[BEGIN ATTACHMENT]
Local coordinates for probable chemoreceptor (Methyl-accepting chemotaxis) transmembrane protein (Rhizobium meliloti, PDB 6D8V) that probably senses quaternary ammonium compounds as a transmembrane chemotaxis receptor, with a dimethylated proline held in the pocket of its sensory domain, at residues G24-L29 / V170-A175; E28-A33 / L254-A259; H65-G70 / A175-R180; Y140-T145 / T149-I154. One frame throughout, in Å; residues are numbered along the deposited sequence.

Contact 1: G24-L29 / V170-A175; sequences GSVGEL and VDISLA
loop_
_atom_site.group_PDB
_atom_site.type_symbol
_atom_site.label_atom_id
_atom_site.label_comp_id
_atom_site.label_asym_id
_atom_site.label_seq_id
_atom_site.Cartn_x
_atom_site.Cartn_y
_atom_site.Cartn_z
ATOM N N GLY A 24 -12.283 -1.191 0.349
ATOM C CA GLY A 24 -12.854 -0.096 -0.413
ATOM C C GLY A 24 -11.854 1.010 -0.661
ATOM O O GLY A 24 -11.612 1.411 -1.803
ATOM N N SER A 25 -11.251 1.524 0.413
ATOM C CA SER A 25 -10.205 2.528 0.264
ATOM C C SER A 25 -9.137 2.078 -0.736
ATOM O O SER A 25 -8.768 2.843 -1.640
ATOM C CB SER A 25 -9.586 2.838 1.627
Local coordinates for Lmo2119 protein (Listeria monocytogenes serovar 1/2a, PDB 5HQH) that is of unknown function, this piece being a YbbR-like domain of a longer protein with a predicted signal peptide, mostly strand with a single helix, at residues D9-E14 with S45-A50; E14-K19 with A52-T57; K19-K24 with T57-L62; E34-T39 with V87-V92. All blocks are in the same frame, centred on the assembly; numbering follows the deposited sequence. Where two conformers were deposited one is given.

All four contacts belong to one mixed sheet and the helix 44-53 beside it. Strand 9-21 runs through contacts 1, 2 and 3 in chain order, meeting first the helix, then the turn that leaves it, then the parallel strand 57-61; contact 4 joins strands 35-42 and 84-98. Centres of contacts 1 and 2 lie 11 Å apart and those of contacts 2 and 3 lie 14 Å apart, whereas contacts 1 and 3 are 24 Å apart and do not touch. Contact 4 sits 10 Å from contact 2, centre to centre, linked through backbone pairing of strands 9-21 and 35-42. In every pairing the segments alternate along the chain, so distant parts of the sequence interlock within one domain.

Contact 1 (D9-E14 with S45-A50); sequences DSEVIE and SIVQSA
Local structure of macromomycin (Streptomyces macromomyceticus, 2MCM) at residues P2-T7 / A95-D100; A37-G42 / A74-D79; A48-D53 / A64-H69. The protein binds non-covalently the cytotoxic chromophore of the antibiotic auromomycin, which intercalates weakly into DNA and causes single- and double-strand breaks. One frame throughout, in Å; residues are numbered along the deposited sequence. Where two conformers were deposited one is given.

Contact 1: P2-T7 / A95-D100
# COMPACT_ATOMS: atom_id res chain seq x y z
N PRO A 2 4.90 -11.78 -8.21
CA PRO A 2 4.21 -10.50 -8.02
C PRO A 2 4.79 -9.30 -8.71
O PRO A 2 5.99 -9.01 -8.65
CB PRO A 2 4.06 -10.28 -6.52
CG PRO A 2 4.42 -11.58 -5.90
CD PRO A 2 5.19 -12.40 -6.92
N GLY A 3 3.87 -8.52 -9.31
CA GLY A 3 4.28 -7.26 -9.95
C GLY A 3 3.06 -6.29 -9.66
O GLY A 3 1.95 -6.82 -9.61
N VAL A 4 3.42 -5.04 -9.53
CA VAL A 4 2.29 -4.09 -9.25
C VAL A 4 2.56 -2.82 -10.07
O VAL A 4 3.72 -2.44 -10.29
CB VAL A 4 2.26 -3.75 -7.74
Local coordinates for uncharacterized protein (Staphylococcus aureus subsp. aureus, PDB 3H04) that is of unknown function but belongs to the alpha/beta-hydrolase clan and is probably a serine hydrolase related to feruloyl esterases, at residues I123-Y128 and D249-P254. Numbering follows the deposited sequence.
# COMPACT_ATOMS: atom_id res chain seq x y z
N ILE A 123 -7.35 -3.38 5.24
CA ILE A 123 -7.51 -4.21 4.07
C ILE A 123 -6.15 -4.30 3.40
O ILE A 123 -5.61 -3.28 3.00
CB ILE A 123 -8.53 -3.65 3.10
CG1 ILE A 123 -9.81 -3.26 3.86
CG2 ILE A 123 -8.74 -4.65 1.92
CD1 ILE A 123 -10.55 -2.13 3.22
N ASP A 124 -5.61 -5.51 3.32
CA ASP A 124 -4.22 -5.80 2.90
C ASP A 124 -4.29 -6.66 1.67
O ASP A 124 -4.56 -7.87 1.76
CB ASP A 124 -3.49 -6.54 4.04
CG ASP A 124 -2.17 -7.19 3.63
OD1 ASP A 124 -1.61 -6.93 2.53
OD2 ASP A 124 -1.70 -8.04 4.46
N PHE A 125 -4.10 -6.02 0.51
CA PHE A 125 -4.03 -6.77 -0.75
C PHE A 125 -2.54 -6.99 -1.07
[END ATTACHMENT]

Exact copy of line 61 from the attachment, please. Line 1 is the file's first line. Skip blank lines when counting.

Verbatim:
OD2 ASP A 124 -1.70 -8.04 4.46